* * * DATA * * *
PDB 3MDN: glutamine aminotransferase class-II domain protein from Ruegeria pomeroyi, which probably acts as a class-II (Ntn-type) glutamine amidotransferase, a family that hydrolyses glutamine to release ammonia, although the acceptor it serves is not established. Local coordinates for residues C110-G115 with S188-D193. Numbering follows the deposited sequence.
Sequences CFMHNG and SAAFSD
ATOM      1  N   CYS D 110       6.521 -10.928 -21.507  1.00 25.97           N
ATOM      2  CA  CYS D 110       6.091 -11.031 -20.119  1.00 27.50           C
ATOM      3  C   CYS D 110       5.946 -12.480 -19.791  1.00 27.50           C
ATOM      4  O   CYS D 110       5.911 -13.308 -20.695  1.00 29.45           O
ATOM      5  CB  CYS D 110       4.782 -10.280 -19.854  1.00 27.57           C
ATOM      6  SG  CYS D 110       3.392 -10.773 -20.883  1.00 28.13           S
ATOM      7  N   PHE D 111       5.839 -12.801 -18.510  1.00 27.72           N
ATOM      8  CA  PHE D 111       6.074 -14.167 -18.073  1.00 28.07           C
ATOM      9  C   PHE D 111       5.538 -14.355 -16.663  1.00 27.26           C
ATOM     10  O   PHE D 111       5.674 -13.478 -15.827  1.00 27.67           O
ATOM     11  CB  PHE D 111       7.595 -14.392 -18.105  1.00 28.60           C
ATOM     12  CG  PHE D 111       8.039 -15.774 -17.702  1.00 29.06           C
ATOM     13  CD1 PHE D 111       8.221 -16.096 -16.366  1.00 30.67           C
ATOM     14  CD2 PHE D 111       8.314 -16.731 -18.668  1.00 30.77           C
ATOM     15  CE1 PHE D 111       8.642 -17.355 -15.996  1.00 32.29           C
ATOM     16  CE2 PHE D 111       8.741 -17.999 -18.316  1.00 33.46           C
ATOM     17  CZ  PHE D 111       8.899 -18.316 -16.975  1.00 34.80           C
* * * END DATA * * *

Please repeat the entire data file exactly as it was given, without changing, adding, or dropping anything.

PDB 3MDN: glutamine aminotransferase class-II domain protein from Ruegeria pomeroyi, which probably acts as a class-II (Ntn-type) glutamine amidotransferase, a family that hydrolyses glutamine to release ammonia, although the acceptor it serves is not established. Local coordinates for residues C110-G115 with S188-D193. Numbering follows the deposited sequence.
Sequences CFMHNG and SAAFSD
ATOM      1  N   CYS D 110       6.521 -10.928 -21.507  1.00 25.97           N
ATOM      2  CA  CYS D 110       6.091 -11.031 -20.119  1.00 27.50           C
ATOM      3  C   CYS D 110       5.946 -12.480 -19.791  1.00 27.50           C
ATOM      4  O   CYS D 110       5.911 -13.308 -20.695  1.00 29.45           O
ATOM      5  CB  CYS D 110       4.782 -10.280 -19.854  1.00 27.57           C
ATOM      6  SG  CYS D 110       3.392 -10.773 -20.883  1.00 28.13           S
ATOM      7  N   PHE D 111       5.839 -12.801 -18.510  1.00 27.72           N
ATOM      8  CA  PHE D 111       6.074 -14.167 -18.073  1.00 28.07           C
ATOM      9  C   PHE D 111       5.538 -14.355 -16.663  1.00 27.26           C
ATOM     10  O   PHE D 111       5.674 -13.478 -15.827  1.00 27.67           O
ATOM     11  CB  PHE D 111       7.595 -14.392 -18.105  1.00 28.60           C
ATOM     12  CG  PHE D 111       8.039 -15.774 -17.702  1.00 29.06           C
ATOM     13  CD1 PHE D 111       8.221 -16.096 -16.366  1.00 30.67           C
ATOM     14  CD2 PHE D 111       8.314 -16.731 -18.668  1.00 30.77           C
ATOM     15  CE1 PHE D 111       8.642 -17.355 -15.996  1.00 32.29           C
ATOM     16  CE2 PHE D 111       8.741 -17.999 -18.316  1.00 33.46           C
ATOM     17  CZ  PHE D 111       8.899 -18.316 -16.975  1.00 34.80           C